Giving A Flip About North Carolina

Five years ago, in a postgame interview after his Kansas team lost in the championship game to Syracuse, Roy Williams gave the most memorable interview in the history of college basketball. CBS Sports sideline reporter Bonnie Bernstein questioned if Williams will move from Lawrence, Kansas to Chapel Hill, North Carolina in the off-season.


Let’s just say Williams didn’t want to hear that question.

Saying that he didn’t give a flip what anyone thought about his coaching future, Williams understood why Bernstein asked him the question. Williams went onto say that he loved this Kansas team and was still in postgame shock mode after a crushing loss in the national final. Then Bonnie went to the well again and asked Roy the question again.


Most of you know what happened next. Williams made it clear that he didn’t really care for the Tar Heels at that point in time. If you don’t believe me, you can watch the video on You Tube. This may explain why Bernstein left CBS and why that network refuses to use sideline reporters for the majority of its games.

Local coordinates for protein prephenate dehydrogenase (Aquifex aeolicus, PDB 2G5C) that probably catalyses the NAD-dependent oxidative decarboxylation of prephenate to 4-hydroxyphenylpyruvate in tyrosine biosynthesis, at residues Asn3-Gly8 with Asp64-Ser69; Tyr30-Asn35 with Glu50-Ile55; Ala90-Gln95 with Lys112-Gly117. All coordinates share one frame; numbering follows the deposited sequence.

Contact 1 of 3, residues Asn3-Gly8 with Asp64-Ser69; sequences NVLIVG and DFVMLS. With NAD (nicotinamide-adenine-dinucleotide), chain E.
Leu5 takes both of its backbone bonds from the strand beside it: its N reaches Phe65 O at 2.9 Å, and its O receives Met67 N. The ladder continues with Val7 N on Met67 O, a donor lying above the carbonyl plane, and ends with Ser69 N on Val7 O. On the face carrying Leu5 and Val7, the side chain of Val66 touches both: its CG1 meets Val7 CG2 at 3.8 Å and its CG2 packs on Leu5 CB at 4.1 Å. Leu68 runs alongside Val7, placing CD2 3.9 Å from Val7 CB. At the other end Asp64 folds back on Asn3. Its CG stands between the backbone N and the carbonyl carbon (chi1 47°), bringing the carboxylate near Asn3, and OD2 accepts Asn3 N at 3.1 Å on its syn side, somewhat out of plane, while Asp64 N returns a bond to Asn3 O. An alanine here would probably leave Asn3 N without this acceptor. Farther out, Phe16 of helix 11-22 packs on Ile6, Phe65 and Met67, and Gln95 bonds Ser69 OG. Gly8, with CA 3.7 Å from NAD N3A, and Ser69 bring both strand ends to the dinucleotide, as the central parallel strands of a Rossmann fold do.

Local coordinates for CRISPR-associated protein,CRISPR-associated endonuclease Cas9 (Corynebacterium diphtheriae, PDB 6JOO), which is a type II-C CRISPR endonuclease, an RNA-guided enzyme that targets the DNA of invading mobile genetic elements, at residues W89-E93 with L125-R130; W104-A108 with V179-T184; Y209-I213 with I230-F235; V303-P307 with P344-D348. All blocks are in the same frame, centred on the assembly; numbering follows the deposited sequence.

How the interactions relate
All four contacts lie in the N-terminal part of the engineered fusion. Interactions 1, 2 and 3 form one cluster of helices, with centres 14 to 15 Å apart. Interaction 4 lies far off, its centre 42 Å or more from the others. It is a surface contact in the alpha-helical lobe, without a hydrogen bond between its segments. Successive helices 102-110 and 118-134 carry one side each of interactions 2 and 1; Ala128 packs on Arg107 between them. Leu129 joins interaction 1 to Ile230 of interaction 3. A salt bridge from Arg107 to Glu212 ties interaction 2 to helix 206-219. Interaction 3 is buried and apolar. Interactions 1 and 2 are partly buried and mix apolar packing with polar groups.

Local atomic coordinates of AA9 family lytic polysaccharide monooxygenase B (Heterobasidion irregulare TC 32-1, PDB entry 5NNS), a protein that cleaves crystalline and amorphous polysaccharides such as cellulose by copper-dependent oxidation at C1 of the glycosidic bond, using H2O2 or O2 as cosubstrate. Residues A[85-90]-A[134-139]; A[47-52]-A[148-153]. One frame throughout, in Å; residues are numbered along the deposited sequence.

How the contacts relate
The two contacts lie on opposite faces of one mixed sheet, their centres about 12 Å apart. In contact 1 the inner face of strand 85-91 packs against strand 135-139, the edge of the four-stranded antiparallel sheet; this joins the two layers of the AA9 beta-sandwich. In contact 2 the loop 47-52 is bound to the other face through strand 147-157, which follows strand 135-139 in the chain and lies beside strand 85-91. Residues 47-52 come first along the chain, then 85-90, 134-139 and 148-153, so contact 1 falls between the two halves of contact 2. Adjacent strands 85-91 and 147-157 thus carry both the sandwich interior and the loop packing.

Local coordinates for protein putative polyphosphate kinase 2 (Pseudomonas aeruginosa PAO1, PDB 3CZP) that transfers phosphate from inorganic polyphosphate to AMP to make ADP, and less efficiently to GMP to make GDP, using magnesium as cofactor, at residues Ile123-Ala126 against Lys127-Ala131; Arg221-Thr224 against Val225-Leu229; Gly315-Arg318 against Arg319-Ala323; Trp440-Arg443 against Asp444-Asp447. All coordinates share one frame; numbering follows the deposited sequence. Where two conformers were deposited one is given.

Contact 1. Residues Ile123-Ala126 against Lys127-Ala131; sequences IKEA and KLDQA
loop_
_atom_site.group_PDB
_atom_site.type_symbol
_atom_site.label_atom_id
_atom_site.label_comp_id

Naturally, Roy did give a hoot about Chapel Hill and took the North Carolina job almost immediately after that interview. Winning the title in 2005 with UNC, Williams cemented his coaching status as one of the outstanding coaches in the history of the game.


But can he be a legend?


If you think of a list of the outstanding leaders in the history of James Naismith’s glorious sport, you will think of names that have won more than one national championship. Wooden. Knight. Krzyzewski.


Even with all his accomplishments as one of the best active coaches in the game, Roy Williams still only has one shining moment. In order to be remembered as one of the great coaches in college basketball, he needs to cut down the nets at the Alamodome in San Antonio on Monday night.


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